Word order in Swedish

Hello beautiful reader, this is MySwedish and today I want to talk a little bit about word order in Swedish.

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Why does it even matter?

A flawless word order makes you sound like a native. And it is highly recommended to put words in the right order from the very beginning since it is quite difficult to get rid of a bad habit.

But do not hesitate to start speaking just because you are worried how you might sound.

Action drives improvement, and usually, once we act, we wonder why we spent any time waiting.

Word order rules

If a principal clause is a statement the verb comes as a second word in a sentence. Let's take a look at the examples below:

  1. Det regnar idag. — It is raining today.
  2. Idag regnar det. — Today it is raining.

A principal clause can also be a question. A Question starts either with a verb (and the subject comes second) or with interrogative words (question words) and then the verb comes as the second word.

  1. Regnar det idag? — Is it raining today?
  2. När regnade det? — When was it raining?

Interrogative words

Here comes a list of the interrogative words in Swedish:

  1. var -> where
  2. vad -> what
  3. när -> when
  4. hur -> how
  5. varför -> why
  6. vilka -> which
  7. vem -> who

Object

Let's take a look at a bit more complex sentences including an object.

  1. Jag handlar mat. — I am buying food.
  2. Hon slog honom i magen. — She beat him in the stomach.
  3. Det var en kall dag. — It was a cold day.
  4. Har du skrivit ett brev? — Have you written a letter?

Adverbs

Let's move to sentences that contain time-connected adverbs:

  1. Jag köper ofta mat. — I often buy food.
  2. Det var en ganska kall dag. — It was a pretty cold day.
  3. Jag skriver aldrig brev. — I never write letters.

Time:

  1. Jag ska gå till affären klockan tio. — I will go to the shop at ten o'clock.
  2. Hon slog honom igår. — She beat him yesterday.
  3. Det var en ganska kall dag idag. — It was quite a cold day today.
  4. Jag skrev ett brev förut. — I wrote a letter before.

Place:

  1. Jag ska gå till affären klockan tio. — I will go to the shop at ten o’clock.
  2. Det är ofta kallt i Sverige på vintern. — It is often cold in Sweden during the winter.
  3. Jag satt hemma och skrev ett brev. — I sat at home and wrote a letter.

Principal clause with one verb

  1. The verb always comes as the second word in a sentence or as the first word if the sentence is a question.
  2. The subject comes as the third word of a sentence or as the second word if the sentence is a question starting with a verb.
  3. The adverb stands after the first verb and subject.
  4. Place can can be the first word, the last word or close to the end of a sentence.
  5. Time is the first or the last word of a sentence.
Word order in Swedish

Principal clause with two verbs

There are sentences containing two or more verbs. The second and the third verb unfortunately do not come precisely after the first one.

Word order in Swedish

Two principal clauses in one sentence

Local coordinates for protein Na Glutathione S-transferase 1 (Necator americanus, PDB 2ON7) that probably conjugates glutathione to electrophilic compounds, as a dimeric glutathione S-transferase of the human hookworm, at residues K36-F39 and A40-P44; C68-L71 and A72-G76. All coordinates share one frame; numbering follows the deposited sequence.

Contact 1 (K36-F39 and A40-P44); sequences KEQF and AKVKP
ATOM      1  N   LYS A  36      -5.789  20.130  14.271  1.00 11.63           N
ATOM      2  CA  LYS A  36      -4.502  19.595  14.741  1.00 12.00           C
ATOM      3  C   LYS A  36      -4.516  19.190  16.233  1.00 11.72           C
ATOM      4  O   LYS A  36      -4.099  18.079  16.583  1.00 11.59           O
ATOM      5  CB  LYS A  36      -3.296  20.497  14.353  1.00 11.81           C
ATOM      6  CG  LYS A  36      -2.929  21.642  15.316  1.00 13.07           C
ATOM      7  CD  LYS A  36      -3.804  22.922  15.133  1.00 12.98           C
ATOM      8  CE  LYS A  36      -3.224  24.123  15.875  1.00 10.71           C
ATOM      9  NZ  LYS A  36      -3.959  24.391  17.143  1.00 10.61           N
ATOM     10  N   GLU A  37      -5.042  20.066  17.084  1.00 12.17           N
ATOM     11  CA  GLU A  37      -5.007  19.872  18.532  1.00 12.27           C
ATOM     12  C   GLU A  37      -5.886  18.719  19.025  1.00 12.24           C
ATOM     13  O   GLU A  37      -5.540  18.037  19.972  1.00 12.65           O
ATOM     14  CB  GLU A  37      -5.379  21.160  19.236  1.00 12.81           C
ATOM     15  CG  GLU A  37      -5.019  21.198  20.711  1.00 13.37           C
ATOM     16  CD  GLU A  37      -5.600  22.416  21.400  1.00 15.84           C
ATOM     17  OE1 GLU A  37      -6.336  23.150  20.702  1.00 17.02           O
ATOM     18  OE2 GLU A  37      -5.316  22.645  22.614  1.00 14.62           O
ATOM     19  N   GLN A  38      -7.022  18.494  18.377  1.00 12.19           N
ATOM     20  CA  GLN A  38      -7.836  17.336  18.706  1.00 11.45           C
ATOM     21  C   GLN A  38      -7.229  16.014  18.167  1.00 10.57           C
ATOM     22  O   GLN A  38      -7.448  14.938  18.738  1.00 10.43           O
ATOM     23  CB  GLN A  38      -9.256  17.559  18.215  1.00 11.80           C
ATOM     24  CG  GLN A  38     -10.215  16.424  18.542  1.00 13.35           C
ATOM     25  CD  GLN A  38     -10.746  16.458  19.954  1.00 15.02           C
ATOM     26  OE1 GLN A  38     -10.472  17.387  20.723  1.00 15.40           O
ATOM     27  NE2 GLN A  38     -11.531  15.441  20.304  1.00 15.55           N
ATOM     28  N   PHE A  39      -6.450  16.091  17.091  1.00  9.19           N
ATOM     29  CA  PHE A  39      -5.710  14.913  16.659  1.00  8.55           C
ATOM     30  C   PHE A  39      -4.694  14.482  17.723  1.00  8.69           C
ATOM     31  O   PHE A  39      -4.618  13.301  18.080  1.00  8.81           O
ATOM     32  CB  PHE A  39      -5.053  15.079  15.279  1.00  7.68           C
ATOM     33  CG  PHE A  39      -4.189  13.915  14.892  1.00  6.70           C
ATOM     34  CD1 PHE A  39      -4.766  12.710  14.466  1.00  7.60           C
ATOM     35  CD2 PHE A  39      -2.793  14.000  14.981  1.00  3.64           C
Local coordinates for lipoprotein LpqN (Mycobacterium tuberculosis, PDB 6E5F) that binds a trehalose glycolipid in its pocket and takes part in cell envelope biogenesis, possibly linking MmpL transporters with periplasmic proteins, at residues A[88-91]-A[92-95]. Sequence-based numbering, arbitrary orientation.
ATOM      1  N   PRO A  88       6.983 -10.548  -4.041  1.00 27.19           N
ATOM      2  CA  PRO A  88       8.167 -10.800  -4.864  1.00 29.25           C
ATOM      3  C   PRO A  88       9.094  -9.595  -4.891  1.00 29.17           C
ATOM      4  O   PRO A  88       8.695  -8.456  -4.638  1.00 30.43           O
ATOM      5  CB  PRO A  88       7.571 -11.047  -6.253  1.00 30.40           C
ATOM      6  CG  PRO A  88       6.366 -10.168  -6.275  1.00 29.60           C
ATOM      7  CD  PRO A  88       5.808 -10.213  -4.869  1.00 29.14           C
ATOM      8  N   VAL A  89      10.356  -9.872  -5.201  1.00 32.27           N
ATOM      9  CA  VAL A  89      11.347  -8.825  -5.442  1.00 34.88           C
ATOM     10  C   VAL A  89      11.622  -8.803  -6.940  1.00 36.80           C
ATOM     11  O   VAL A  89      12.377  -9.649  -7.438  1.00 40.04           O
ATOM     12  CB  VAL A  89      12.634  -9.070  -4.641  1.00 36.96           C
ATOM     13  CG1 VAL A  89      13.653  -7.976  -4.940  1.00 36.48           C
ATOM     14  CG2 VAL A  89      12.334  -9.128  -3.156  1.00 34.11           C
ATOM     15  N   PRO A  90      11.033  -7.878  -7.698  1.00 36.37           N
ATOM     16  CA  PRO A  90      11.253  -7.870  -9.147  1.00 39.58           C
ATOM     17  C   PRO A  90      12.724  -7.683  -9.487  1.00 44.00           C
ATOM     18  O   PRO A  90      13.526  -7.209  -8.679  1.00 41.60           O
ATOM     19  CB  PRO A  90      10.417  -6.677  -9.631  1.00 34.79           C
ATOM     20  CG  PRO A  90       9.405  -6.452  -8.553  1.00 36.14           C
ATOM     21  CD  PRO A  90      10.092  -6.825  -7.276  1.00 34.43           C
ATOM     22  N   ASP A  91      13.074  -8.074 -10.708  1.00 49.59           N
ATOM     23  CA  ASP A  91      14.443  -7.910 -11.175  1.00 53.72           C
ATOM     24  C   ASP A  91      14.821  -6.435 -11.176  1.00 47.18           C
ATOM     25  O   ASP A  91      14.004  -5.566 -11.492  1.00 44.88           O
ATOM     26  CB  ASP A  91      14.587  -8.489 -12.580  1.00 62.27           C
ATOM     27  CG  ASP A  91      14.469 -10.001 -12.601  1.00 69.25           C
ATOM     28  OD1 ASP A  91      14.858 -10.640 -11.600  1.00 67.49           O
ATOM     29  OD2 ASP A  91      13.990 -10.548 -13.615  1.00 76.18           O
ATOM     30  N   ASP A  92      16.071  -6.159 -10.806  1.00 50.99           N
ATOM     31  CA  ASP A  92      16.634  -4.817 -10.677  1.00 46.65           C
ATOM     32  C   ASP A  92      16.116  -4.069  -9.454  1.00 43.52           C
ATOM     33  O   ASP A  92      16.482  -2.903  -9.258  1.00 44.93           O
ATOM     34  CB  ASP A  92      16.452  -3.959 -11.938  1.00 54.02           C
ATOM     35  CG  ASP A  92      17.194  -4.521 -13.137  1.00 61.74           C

One sentence may contain several principal clauses connected by conjunctions like: och, men, eller, för, utan.

  1. Jag kör inte bil till skolan utan jag åker buss. — I do not drive to the school but I go by bus.
  2. Jag åker inte buss men jag åker tåg. — I do not go by bus but I go by train.

The same subject and/or the same verb can be omitted:

  1. Jag kör inte bil till skolan utan går. — I do not drive to the school but I walk.
  2. Jag åker inte buss men tåg. — I do not go by bus but I go by train.

Subordinate clause

A subordinate clause may either stand before or after a principal clause. But a subordinate clause cannot stand alone without a principal clause.

  1. Jag blir glad om du kommer imorgon. — I will be happy if you come tomorrow.
  2. Om du kommer imorgon blir jag glad. — If you come tomorrow I will be happy.

A subordinate clause may start with the following subordinate conjunctions:

därför att -> becauase
eftersom -> since
medan -> while
innan -> before
när -> when
om -> if
att -> that
tills -> until
fast (fastän) -> though
trots att -> although

A subordinate clause has an indirect word order very often. Compare the following sentences:

  1. Han kommer inte hem imorgon. — He will not come home tomorrow.
  2. Han sade att han inte kommer hem imorgon. — He said that he will not come home tomorrow.

Here come other subordinate clause examples:

  1. Jag kan inte komma idag eftersom jag är sjuk. — I cannot come today because I am ill.
  2. Även om jag är trött går jag upp klockan 7. — Even if I am tired I wake up at 7 o'clock.
  3. Jag trodde att du kom från USA. — I thought that you came from the USA.
  4. Ifall du inte kan komma måste du ringa. — In case you are not able to come you need to call.
  5. När jag har ätit borstar jag tänderna. — When I have eaten I brush my teeth.
  6. Jag gick ut för att få lite frisk luft. — I went out to get some fresh air.
  7. Du måste äta så att du orkar arbeta. — You have to eat in order to have the energy to work.

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